Clay Helton’s USC football team went on the road for the second-straight week, and for the second-straight week, thoroughly embarrassed themselves, losing 37-14 to Texas.
Last week, USC football suffered an embarrassing loss in Palo Alto to Stanford. As a result, head coach Clay Helton’s seat got a lot warmer. After Saturday night’s debacle at Texas, his seat should be searing hot for the remainder of the season.
USC, after jumping out to a 14-3 lead, managed to get themselves blown out in the second half and lose 37-14.
The Men of Troy have once again showed they only possess competency in one phase of the game —neither of which are special teams or offense— which feels like it is leading into the long and frustrating end to the Helton era in Los Angeles.
Here’s is what stood out in Saturday’s loss…
There was none.
Some may call that harsh and point to USC’s first quarter offensive performance. Some may even call that first quarter performance a possibility of what this offense could or should look like.
However, USC’s first quarter performance was another example of the infuriating, devoid-of-scheme-or-identity, offense we’ve seen since the Western Michigan game in 2017.
It is tantamount to watching a flailing child being corralled by their parent. With USC playing the role of the petulant child.
They could not run the ball, and after a few failed attempts decided they were not even going to try anymore. Instead, they went to a chuck-it-deep passing attack, which was only ever going to work for so long.
All the Texas defense had to do was stack the box to scare offensive coordinator Tee Martin out of running the ball. Then, instead of blitzing JT Daniels, the Longhorns could just run defenders underneath his short routes and make him hold the ball.
Eventually, much like that child, USC’s offense sputtered out and Texas tucked them in for the night.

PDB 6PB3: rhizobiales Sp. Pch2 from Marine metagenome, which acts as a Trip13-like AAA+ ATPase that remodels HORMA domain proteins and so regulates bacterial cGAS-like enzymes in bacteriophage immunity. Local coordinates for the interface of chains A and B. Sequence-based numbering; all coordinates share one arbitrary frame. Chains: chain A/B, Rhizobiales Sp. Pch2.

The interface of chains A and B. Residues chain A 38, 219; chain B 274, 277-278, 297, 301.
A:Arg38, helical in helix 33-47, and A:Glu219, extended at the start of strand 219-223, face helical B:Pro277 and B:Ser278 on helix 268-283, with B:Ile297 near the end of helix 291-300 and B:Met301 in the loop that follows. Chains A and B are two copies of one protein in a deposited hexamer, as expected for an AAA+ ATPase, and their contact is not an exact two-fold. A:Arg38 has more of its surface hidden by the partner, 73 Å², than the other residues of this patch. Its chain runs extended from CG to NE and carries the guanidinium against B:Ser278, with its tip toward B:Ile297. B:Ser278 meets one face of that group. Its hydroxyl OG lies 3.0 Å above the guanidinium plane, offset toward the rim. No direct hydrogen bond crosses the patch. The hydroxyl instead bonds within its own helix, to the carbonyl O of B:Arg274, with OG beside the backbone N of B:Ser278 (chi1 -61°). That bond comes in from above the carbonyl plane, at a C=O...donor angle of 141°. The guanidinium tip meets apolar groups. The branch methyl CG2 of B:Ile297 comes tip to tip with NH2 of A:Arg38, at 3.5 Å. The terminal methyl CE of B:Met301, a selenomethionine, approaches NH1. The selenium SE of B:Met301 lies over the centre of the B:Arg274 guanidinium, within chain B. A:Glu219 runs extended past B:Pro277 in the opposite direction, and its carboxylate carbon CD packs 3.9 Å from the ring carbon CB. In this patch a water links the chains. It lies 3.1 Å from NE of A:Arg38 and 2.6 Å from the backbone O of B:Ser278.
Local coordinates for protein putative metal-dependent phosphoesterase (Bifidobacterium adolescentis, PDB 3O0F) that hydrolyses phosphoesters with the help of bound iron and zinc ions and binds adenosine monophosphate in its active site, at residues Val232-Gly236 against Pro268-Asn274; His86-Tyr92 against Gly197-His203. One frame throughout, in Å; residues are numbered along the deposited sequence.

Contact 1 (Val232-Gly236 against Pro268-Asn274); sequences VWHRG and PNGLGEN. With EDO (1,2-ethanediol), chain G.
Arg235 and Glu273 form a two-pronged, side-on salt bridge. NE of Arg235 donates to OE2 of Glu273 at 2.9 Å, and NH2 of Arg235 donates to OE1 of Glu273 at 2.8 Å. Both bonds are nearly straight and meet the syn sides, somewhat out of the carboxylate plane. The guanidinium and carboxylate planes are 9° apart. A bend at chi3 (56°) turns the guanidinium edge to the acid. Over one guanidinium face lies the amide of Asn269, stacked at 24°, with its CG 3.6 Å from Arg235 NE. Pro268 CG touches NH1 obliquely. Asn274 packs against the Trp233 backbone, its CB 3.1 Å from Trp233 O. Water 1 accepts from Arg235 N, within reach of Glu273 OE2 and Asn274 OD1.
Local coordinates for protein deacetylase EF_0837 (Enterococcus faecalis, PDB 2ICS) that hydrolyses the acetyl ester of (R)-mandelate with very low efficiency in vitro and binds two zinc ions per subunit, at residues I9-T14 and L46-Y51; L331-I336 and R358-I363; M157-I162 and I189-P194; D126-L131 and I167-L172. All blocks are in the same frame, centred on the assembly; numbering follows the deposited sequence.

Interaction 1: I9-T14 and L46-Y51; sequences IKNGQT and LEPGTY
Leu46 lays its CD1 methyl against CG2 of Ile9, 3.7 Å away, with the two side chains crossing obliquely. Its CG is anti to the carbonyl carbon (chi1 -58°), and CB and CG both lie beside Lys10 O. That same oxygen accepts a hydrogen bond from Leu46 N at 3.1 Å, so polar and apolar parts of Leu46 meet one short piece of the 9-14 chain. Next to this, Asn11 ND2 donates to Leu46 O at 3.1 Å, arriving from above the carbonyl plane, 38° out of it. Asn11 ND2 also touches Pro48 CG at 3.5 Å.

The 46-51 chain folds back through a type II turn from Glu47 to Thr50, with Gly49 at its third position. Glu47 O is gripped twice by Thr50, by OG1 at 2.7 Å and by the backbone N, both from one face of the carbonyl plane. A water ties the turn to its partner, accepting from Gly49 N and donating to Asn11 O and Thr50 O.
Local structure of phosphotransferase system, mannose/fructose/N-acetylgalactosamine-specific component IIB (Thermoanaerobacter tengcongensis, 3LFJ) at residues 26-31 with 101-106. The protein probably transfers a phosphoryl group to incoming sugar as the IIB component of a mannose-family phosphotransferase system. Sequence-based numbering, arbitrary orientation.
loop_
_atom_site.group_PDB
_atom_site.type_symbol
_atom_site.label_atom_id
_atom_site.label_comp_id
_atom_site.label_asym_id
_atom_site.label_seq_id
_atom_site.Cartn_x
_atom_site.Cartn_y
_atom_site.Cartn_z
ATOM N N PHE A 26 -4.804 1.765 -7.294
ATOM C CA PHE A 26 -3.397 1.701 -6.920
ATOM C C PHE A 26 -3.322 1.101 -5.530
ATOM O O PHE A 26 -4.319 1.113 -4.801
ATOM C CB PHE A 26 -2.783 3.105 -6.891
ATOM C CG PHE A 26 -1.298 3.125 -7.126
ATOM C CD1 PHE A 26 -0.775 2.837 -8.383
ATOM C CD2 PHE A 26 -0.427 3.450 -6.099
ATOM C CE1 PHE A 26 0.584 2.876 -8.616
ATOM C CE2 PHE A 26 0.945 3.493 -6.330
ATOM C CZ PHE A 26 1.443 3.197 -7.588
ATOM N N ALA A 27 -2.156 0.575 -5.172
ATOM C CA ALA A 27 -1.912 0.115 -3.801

There was a lot of bad Saturday night. However, the absolute worst was watching USC’s defense get withered down. A defense that once again showed pride and heart as they fought against all odds.
Yes, there were missed tackles, which are inexcusable. However, the second half meltdown is something I don’t blame them for. USC’s defense got zero help.
The offense didn’t do it, though they did manage to score touchdowns this week. For the majority of the game, they couldn’t move the ball. They struggled to keep possession long enough to give the defense a breather.
Then the special teams didn’t help them out. How many weeks in a row are we going to watch USC’s special teams cost them yards and put their defense in a bad position?
Then after battling their own team, they had to deal with officials absolutely blowing two calls.
How does a group of referees go to replay and still get a safety call wrong? The knee was down, the ball was not out of the end zone. That’s a safety.
Then there was the targeting penalty against Porter Gustin. He put his facemask in Texas quarterback Sam Ehlinger’s shoulder! The fact Ehlinger doesn’t keep his helmet on tightly and it popped after a clean hit isn’t Gustin’s fault. Now Gustin also has to miss the first half of the Washington State game, which compounds the effects of the poor call.
It all boils down to coaching and scheme.
I believe that Clay Helton is a good head coach for USC. With the correct assistants in place, there is no reason he could not be the Pac-12’s version of Dabo Swinney.
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The problem is, Helton has not shown the shrewdness needed to be a CEO type head coach. He hasn’t brought in anyone to help the offense schematically, while also failing to make the necessary special teams and offensive line coaching adjustments.
Helton is going to have to prove he has what it takes to right the ship or this may very well be his last season as USC’s head coach.